USA v. Vincent Corner
United States Court of Appeals
For the Seventh Circuit
No. 08-1033 U NITED STATES OF A MERICA, Plaintiff-Appellee, v. V INCENT C ORNER, Defendant-Appellant.
Appeal from the United States District Court for the Western District of Wisconsin. No. 3:07-cr-00104-bbc-1--Barbara B. Crabb, Chief Judge.
A RGUED S EPTEMBER 12, 2008--D ECIDED D ECEMBER 17, 2009
Before R IPPLE, R OVNER and E VANS, Circuit Judges. R IPPLE, Circuit Judge. On October 2, 2007, Vincent Corner pleaded guilty to possessing with intent to distribute five grams or more of cocaine base. The district court sentenced him to 188 months' imprisonment. Mr. Corner now challenges the district court's decision to classify him as a career offender under section 4B1.1 of the United States Sentencing Guidelines and maintains that his sentence is unreasonable in light of Kimbrough v. United States, 552 U.S. 85 (2007). For the reasons set forth in this opinion, we affirm the judgment of the district court.
2 I BACKGROUND
On May 31, 2007, the Madison, Wisconsin Police Department and the Dane County Narcotics and Gang Task Force conducted surveillance at a Red Roof Inn in Madison. The police had information that Mr. Corner and his girlfriend, who were wanted for state probation violations, were staying at the motel. When Mr. Corner and a woman left the motel in a car, the police stopped their vehicle. The police arrested Mr. Corner, searched him and found over $2,600 in cash and a bag containing 11.31 grams of cocaine base. A grand jury in the Western District of Wisconsin issued a one-count indictment on June 27, 2007, charging Mr. Corner with possessing with intent to distribute five grams or more of cocaine base. Mr. Corner pleaded guilty on October 2, 2008. The United States Probation Office filed a presentence investigation report, which recommended that Mr. Corner be sentenced as a career offender and calculated Mr. Corner's total offense level to be 31 and his advisory guidelines range to be 188 to 235 months' imprisonment. At the sentencing hearing, the district court calculated Mr. Corner's base offense level at 24 because the offense involved more than five grams, but less than twenty grams, of cocaine base. See U.S.S.G. § 2D1.1(c)(8).1 The district court found, however, that, based on his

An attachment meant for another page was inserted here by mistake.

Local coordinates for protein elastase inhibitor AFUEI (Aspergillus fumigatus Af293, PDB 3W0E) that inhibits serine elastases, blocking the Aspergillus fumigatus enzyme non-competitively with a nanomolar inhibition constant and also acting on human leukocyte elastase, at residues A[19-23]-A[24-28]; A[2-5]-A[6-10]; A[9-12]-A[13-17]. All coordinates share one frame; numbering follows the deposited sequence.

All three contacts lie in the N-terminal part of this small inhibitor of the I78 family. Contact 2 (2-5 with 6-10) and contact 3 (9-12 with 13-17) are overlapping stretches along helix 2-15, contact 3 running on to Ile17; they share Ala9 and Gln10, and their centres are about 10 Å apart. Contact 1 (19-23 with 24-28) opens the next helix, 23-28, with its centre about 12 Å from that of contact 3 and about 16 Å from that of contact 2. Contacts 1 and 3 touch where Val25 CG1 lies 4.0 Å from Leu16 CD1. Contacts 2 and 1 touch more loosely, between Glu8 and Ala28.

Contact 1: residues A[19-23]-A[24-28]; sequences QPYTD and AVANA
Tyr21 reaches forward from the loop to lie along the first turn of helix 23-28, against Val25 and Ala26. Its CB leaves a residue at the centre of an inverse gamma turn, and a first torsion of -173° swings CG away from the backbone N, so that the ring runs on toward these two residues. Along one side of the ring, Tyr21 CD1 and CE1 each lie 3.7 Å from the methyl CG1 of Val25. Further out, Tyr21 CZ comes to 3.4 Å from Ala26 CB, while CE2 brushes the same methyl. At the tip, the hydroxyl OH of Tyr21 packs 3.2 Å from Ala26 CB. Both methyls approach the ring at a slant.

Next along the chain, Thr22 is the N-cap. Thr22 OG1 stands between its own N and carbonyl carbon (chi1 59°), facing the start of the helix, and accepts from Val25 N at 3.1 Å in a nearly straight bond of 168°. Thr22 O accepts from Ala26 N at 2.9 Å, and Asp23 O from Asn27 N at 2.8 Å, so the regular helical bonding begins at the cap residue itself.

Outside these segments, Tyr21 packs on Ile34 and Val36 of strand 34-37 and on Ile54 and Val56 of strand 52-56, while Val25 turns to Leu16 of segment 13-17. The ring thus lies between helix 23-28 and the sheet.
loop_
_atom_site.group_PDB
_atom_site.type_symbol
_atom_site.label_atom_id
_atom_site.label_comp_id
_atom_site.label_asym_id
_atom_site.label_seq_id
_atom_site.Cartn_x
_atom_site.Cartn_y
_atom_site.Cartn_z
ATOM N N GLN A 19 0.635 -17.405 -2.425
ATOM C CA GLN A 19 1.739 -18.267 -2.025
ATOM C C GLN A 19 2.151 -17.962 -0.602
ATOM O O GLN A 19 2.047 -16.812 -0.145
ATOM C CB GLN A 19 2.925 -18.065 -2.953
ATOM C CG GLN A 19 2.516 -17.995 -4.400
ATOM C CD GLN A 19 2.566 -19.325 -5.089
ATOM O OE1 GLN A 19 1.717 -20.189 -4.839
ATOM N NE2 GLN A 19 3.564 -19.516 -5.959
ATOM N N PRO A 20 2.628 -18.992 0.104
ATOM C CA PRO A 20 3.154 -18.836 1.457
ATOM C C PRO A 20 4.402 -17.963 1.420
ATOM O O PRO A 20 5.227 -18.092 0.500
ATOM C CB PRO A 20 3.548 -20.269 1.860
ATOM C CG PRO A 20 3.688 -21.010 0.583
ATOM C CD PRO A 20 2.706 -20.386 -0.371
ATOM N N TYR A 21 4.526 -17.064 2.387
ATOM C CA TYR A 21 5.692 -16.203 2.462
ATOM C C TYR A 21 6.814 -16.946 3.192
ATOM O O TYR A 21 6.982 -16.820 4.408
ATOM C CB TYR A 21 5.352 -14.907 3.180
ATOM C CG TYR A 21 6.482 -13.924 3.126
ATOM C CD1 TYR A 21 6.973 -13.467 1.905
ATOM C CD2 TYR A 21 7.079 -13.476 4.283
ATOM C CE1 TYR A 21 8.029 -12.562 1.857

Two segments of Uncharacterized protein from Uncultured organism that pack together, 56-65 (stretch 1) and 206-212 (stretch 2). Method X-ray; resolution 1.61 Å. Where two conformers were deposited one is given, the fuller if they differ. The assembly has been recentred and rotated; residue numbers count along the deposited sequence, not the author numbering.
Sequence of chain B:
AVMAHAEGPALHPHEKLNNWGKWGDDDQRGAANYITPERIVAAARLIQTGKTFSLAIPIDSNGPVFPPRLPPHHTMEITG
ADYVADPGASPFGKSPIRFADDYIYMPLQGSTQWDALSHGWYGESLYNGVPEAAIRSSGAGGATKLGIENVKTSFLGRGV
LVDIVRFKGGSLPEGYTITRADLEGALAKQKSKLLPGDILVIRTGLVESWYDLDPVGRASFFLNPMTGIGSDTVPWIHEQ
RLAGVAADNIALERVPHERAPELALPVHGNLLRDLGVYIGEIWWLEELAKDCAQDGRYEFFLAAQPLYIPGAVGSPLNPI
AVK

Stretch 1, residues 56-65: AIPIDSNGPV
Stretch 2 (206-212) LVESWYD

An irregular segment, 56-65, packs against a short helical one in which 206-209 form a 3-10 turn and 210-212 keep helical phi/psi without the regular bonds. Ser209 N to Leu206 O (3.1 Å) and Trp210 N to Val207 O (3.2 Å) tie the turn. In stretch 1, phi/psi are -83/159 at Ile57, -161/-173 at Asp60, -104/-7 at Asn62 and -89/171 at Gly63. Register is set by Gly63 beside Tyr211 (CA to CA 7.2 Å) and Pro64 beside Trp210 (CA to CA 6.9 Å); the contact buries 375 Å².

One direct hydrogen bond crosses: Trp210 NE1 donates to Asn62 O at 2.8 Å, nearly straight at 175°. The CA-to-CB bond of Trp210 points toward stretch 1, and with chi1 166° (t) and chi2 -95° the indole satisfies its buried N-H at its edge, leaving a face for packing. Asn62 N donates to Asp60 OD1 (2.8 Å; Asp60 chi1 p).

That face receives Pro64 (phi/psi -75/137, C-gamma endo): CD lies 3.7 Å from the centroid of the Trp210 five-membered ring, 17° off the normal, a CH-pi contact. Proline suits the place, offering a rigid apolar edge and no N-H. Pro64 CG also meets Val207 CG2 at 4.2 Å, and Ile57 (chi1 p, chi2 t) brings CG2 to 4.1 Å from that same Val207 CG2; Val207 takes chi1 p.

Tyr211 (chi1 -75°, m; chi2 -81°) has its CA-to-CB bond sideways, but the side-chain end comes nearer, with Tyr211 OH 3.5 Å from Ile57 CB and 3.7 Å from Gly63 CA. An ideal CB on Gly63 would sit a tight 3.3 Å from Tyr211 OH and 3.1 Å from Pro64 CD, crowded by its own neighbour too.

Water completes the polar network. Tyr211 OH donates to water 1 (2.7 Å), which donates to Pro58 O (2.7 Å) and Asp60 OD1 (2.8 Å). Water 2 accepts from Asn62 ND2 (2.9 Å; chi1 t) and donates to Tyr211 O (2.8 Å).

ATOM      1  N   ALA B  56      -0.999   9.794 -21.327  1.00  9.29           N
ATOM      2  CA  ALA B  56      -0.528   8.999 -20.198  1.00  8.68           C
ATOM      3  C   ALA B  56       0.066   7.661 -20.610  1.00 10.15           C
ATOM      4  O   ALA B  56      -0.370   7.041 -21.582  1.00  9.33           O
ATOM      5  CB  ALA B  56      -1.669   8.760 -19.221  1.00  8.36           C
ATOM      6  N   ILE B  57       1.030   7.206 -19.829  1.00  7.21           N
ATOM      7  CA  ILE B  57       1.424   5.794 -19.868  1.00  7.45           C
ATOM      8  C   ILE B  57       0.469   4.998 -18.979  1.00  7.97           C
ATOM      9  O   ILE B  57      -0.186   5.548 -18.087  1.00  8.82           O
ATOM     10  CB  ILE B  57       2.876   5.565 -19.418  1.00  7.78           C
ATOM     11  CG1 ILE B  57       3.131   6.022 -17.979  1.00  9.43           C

Mr. Corner was sentenced under the November 2007 United States Sentencing Commission Guidelines Manual.
prior convictions for maintaining a drug trafficking place and for criminal trespass to a dwelling, Mr. Corner was a career offender under U.S.S.G. §§ 4B1.1 and 4B1.2.2 Consequently, he received a criminal history category of VI and an adjusted offense level of 34.3 The court decreased his offense level by three points for his acceptance of responsibility, which yielded a total offense level of 31. The district court sentenced Mr. Corner to 188 months' imprisonment, which was at the bottom of the Guidelines range. During the hearing, Mr. Corner invited the district court's attention to Kimbrough, which had been decided two weeks earlier; he noted the disparity between the Guidelines' treatment of crack and powder cocaine offenses. Mr. Corner submitted that, in light of this disparity, he should receive a lower sentence. The district court, however, did not address this argument. Mr. Corner subsequently filed this appeal.